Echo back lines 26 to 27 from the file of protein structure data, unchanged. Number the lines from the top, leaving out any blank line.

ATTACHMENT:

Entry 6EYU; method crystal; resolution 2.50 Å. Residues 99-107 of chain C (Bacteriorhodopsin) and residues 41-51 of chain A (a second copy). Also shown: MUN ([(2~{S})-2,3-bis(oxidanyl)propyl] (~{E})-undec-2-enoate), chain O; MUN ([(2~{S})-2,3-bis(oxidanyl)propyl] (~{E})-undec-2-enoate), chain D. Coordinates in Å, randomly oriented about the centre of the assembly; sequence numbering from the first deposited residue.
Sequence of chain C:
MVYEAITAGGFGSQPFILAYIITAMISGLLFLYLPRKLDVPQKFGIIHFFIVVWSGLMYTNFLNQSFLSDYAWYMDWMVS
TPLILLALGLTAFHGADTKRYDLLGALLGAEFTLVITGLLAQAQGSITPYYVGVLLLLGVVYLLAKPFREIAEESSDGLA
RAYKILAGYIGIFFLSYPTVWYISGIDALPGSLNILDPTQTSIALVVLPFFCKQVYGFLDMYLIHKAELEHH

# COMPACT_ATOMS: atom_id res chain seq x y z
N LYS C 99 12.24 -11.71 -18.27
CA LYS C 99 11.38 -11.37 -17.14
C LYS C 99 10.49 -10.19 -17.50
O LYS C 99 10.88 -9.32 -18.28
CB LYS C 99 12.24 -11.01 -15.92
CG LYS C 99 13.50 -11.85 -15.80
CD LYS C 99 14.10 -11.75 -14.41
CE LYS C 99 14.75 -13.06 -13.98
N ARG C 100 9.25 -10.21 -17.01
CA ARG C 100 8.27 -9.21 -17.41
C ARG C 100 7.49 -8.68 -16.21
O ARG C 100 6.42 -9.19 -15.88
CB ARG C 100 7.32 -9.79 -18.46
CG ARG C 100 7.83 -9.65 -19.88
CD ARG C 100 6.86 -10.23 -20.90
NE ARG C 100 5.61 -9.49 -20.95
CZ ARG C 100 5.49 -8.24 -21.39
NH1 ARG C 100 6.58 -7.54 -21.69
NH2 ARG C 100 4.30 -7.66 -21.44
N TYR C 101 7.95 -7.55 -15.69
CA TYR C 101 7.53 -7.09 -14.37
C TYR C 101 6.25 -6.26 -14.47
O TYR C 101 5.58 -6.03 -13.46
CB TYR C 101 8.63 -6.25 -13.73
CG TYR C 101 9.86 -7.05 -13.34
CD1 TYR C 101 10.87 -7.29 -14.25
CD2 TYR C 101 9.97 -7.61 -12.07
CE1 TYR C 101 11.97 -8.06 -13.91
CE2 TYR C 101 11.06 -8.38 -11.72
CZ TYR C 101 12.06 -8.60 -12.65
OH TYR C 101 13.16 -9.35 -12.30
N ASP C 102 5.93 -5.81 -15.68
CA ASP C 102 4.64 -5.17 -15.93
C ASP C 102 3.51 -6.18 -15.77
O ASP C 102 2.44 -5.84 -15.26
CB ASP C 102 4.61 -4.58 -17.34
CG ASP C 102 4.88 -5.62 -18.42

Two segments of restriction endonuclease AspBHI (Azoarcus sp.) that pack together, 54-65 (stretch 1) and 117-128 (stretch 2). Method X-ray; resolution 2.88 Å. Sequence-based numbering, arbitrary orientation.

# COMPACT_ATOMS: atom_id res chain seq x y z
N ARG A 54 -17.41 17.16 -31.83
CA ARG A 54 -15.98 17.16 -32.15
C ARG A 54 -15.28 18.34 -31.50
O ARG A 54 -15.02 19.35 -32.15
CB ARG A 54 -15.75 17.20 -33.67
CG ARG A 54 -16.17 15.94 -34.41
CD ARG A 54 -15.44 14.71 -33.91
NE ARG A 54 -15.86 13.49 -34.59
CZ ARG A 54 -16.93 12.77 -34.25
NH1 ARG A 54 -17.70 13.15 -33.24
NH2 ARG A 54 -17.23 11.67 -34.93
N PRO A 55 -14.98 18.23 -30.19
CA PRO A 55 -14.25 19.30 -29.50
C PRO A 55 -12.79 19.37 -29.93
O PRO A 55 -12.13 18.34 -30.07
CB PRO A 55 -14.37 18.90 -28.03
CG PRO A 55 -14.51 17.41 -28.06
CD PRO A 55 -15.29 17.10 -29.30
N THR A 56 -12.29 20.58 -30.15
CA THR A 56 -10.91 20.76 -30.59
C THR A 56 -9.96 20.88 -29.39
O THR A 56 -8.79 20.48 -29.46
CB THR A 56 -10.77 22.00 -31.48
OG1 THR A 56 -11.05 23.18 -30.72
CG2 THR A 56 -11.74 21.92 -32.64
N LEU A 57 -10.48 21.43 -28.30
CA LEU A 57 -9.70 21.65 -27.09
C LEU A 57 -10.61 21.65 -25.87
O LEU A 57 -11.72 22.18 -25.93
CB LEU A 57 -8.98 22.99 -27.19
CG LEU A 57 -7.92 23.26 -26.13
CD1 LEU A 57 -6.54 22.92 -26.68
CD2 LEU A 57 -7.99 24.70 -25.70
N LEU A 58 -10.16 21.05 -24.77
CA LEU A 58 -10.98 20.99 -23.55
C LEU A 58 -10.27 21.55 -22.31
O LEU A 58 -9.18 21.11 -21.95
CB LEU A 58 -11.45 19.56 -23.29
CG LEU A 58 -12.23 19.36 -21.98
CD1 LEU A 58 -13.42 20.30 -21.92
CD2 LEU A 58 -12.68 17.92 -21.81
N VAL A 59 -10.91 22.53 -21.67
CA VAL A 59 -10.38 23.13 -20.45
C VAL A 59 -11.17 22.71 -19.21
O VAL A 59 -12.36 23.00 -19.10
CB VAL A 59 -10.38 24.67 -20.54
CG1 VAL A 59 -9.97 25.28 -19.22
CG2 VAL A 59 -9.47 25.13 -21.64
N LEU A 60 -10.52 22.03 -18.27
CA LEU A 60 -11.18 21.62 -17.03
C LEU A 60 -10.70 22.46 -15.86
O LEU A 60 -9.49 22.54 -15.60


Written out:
N TYR C 101 7.95 -7.55 -15.69
CA TYR C 101 7.53 -7.09 -14.37